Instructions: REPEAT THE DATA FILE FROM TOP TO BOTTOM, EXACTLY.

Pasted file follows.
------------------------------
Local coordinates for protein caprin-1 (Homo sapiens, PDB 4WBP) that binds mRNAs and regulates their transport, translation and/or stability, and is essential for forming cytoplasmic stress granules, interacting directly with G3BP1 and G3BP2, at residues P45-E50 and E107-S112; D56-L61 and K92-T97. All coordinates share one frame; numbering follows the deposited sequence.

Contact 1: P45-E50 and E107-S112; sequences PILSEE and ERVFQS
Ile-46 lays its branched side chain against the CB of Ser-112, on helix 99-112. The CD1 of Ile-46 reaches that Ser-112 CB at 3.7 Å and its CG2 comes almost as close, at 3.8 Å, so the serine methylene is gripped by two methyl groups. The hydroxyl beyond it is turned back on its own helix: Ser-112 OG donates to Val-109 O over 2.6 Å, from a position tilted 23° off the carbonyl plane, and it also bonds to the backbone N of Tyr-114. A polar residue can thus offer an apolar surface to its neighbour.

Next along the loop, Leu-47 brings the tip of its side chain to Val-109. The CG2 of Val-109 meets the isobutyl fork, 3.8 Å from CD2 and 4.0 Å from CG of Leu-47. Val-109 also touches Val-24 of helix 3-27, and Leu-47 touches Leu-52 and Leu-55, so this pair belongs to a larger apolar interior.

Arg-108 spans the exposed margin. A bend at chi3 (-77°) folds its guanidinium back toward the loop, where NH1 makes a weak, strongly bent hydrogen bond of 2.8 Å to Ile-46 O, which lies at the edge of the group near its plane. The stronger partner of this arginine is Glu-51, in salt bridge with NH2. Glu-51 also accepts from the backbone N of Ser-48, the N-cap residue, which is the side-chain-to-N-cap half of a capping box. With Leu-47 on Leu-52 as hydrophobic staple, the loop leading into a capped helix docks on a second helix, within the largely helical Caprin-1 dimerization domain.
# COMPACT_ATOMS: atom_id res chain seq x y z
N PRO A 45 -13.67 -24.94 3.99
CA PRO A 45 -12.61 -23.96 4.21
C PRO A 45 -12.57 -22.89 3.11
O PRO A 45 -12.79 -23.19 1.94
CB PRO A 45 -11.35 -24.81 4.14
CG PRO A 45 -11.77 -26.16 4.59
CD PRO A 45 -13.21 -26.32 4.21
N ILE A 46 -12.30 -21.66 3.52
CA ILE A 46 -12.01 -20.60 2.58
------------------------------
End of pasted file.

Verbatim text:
Local coordinates for protein caprin-1 (Homo sapiens, PDB 4WBP) that binds mRNAs and regulates their transport, translation and/or stability, and is essential for forming cytoplasmic stress granules, interacting directly with G3BP1 and G3BP2, at residues P45-E50 and E107-S112; D56-L61 and K92-T97. All coordinates share one frame; numbering follows the deposited sequence.

Contact 1: P45-E50 and E107-S112; sequences PILSEE and ERVFQS
Ile-46 lays its branched side chain against the CB of Ser-112, on helix 99-112. The CD1 of Ile-46 reaches that Ser-112 CB at 3.7 Å and its CG2 comes almost as close, at 3.8 Å, so the serine methylene is gripped by two methyl groups. The hydroxyl beyond it is turned back on its own helix: Ser-112 OG donates to Val-109 O over 2.6 Å, from a position tilted 23° off the carbonyl plane, and it also bonds to the backbone N of Tyr-114. A polar residue can thus offer an apolar surface to its neighbour.

Next along the loop, Leu-47 brings the tip of its side chain to Val-109. The CG2 of Val-109 meets the isobutyl fork, 3.8 Å from CD2 and 4.0 Å from CG of Leu-47. Val-109 also touches Val-24 of helix 3-27, and Leu-47 touches Leu-52 and Leu-55, so this pair belongs to a larger apolar interior.

Arg-108 spans the exposed margin. A bend at chi3 (-77°) folds its guanidinium back toward the loop, where NH1 makes a weak, strongly bent hydrogen bond of 2.8 Å to Ile-46 O, which lies at the edge of the group near its plane. The stronger partner of this arginine is Glu-51, in salt bridge with NH2. Glu-51 also accepts from the backbone N of Ser-48, the N-cap residue, which is the side-chain-to-N-cap half of a capping box. With Leu-47 on Leu-52 as hydrophobic staple, the loop leading into a capped helix docks on a second helix, within the largely helical Caprin-1 dimerization domain.
# COMPACT_ATOMS: atom_id res chain seq x y z
N PRO A 45 -13.67 -24.94 3.99
CA PRO A 45 -12.61 -23.96 4.21
C PRO A 45 -12.57 -22.89 3.11
O PRO A 45 -12.79 -23.19 1.94
CB PRO A 45 -11.35 -24.81 4.14
CG PRO A 45 -11.77 -26.16 4.59
CD PRO A 45 -13.21 -26.32 4.21
N ILE A 46 -12.30 -21.66 3.52
CA ILE A 46 -12.01 -20.60 2.58